This letter is of great value to every serious interpreter of Gandhi. For it tells us that non-philosophers like Gandhi often work from certain basic philosophic principles. The fact that he was not a philosopher in the formal sense need not therefore inhibit his interpreters from looking for the underlying philosophy. By the same token, there is no excuse for not looking for the philosophic underpinnings of his thought. In the history of human thought there have been several non-philosophers who produced important bodies of philosophical ideas. Machiavelli is a well-known example from the West. The crucial issue is whether in interpreting such thinkers we can find the right interpretive key, the key that fits the available data. I believe that in Gandhi’s case such a key is available. It is the Indian theory of the purusharthas (the aims of life). Apart from opening the vast storehouse of Gandhian ideas, it also enables us to enter a truly Indian intellectual edifice.
This theory is of course one of the foundational theories of the entire Indian civilization.3 It underpins the basic ethics of the Mahabharata and the Ramayana. Without an understanding of this theory one cannot grasp the ethical nuances of the Pancatantra, that celebrated fictional counterpart to the Arthasastra.4
The concept of purushartha has three related meanings. First, it means any human striving. Secondly, it refers to human striving directed towards overcoming fate and karma. And thirdly, it refers to any one of the four canonically recognized aims of life, viz., dharma (ethics and religion), artha, (wealth and power), kama (pleasure), and moksha (liberation from samsara, the cycle of birth, death and rebirth).5 The bulk of our argument will be taken up with the third meaning, even although the other two meanings also, as we shall see, will receive their due attention.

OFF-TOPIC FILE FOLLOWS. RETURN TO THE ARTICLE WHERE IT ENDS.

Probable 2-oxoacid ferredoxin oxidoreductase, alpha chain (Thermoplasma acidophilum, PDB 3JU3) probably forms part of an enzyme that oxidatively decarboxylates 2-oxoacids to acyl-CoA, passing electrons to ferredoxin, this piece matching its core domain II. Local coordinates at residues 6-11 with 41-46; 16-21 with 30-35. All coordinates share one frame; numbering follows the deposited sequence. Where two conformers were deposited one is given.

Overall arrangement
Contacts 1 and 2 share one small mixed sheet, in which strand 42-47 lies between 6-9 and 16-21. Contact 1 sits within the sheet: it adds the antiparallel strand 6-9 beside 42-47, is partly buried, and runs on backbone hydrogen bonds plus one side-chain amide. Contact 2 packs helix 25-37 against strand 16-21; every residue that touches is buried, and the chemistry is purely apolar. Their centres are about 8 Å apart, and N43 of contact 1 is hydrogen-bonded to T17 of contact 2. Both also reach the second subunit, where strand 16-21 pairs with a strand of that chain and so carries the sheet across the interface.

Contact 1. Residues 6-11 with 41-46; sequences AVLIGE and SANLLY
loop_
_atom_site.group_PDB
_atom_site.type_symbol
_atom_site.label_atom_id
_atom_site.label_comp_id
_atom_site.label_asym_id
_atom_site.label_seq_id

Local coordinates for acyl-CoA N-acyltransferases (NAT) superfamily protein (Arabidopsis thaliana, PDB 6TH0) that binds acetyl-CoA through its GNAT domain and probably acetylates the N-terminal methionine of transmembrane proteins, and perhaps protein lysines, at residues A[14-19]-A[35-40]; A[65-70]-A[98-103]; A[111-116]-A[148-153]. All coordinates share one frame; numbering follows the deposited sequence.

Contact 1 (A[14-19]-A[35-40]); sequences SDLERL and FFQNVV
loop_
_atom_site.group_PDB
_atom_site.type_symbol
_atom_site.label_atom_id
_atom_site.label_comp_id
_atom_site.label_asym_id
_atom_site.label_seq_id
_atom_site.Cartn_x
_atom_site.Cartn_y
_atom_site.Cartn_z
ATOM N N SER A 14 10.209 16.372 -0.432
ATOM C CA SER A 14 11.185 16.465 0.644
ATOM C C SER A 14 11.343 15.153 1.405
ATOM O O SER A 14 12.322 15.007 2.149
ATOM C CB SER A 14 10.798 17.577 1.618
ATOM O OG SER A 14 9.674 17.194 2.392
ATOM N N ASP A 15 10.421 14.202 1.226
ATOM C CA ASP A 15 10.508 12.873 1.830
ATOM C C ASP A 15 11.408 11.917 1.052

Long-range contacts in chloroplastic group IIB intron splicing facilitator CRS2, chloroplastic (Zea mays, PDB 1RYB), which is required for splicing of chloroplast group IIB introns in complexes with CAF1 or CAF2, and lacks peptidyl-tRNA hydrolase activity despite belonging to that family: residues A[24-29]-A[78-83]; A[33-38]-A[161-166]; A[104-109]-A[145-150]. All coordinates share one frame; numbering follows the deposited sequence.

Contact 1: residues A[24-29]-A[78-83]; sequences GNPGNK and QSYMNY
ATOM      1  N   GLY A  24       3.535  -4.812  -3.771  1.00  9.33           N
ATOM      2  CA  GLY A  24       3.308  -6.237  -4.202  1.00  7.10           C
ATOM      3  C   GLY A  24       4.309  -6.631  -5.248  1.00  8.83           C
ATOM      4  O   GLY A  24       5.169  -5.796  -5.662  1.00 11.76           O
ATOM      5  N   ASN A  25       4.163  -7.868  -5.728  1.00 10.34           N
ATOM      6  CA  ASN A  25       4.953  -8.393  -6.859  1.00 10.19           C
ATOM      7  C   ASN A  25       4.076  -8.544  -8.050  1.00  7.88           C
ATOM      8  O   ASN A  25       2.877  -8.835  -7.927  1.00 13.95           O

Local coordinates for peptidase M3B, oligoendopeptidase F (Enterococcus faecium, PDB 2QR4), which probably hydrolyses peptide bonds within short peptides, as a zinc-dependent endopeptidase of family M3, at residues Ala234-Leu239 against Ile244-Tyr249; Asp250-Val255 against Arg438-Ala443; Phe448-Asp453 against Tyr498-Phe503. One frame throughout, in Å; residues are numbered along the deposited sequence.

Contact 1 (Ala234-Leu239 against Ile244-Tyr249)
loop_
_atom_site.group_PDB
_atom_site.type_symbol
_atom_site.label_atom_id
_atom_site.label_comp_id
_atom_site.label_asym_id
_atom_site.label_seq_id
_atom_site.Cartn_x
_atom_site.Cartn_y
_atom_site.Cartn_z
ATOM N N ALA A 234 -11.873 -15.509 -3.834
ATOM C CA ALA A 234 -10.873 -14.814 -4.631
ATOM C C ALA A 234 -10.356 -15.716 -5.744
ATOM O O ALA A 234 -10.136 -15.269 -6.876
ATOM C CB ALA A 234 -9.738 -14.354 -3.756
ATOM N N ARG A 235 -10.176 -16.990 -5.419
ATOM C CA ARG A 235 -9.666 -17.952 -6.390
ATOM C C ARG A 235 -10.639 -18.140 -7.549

Etymologically the term purushartha, made up of purusha (spirit) and artha (for the sake of), carries the literal meaning of “that which is pursued for the sake of the spirit or the immortal soul.” In Indian philosophical anthropology humans are seen as composites of body and spirit. It is the purusha that provides the spiritual and moral “foundation” (adhistan) to the human personality. Accordingly, human values are seen, ultimately, as those that are pursued for the sake of the purusha. Put simply, the pursuit of purushartha is what gives human activities their basic meaning and purpose. Not that the body and its interests do not have their own internal structure and relatively autonomous goals, but that, in moral and philosophic terms, such goals acquire their full human significance only when they retain a reference to the immortal purusha. Any human pursuit that deliberately excludes a reference, however remote, to the purusha is considered pro tanto not beneficial to human well being.